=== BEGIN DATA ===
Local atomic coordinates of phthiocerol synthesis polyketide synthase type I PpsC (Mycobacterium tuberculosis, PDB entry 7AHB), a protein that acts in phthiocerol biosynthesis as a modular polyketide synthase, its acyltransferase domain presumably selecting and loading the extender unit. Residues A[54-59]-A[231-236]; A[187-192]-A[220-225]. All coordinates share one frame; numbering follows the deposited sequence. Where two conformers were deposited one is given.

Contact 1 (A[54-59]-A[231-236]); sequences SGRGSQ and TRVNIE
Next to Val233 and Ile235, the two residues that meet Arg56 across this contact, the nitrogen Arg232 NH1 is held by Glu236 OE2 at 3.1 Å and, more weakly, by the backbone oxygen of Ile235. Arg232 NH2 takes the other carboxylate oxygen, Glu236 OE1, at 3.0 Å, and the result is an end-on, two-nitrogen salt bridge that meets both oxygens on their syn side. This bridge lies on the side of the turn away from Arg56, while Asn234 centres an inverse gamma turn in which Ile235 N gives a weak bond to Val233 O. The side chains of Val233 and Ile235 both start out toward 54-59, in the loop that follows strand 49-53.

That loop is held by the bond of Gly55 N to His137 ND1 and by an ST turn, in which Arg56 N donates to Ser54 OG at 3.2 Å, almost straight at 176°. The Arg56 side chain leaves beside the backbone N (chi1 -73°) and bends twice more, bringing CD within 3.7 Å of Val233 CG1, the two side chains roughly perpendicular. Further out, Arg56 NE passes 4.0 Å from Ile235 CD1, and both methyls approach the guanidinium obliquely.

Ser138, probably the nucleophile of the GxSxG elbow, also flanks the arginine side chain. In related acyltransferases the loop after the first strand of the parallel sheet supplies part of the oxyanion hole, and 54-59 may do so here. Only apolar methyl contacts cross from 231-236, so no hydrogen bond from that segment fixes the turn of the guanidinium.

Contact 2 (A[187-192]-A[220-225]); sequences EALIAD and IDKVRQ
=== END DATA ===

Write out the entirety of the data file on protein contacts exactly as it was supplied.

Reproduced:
Local atomic coordinates of phthiocerol synthesis polyketide synthase type I PpsC (Mycobacterium tuberculosis, PDB entry 7AHB), a protein that acts in phthiocerol biosynthesis as a modular polyketide synthase, its acyltransferase domain presumably selecting and loading the extender unit. Residues A[54-59]-A[231-236]; A[187-192]-A[220-225]. All coordinates share one frame; numbering follows the deposited sequence. Where two conformers were deposited one is given.

Contact 1 (A[54-59]-A[231-236]); sequences SGRGSQ and TRVNIE
Next to Val233 and Ile235, the two residues that meet Arg56 across this contact, the nitrogen Arg232 NH1 is held by Glu236 OE2 at 3.1 Å and, more weakly, by the backbone oxygen of Ile235. Arg232 NH2 takes the other carboxylate oxygen, Glu236 OE1, at 3.0 Å, and the result is an end-on, two-nitrogen salt bridge that meets both oxygens on their syn side. This bridge lies on the side of the turn away from Arg56, while Asn234 centres an inverse gamma turn in which Ile235 N gives a weak bond to Val233 O. The side chains of Val233 and Ile235 both start out toward 54-59, in the loop that follows strand 49-53.

That loop is held by the bond of Gly55 N to His137 ND1 and by an ST turn, in which Arg56 N donates to Ser54 OG at 3.2 Å, almost straight at 176°. The Arg56 side chain leaves beside the backbone N (chi1 -73°) and bends twice more, bringing CD within 3.7 Å of Val233 CG1, the two side chains roughly perpendicular. Further out, Arg56 NE passes 4.0 Å from Ile235 CD1, and both methyls approach the guanidinium obliquely.

Ser138, probably the nucleophile of the GxSxG elbow, also flanks the arginine side chain. In related acyltransferases the loop after the first strand of the parallel sheet supplies part of the oxyanion hole, and 54-59 may do so here. Only apolar methyl contacts cross from 231-236, so no hydrogen bond from that segment fixes the turn of the guanidinium.

Contact 2 (A[187-192]-A[220-225]); sequences EALIAD and IDKVRQ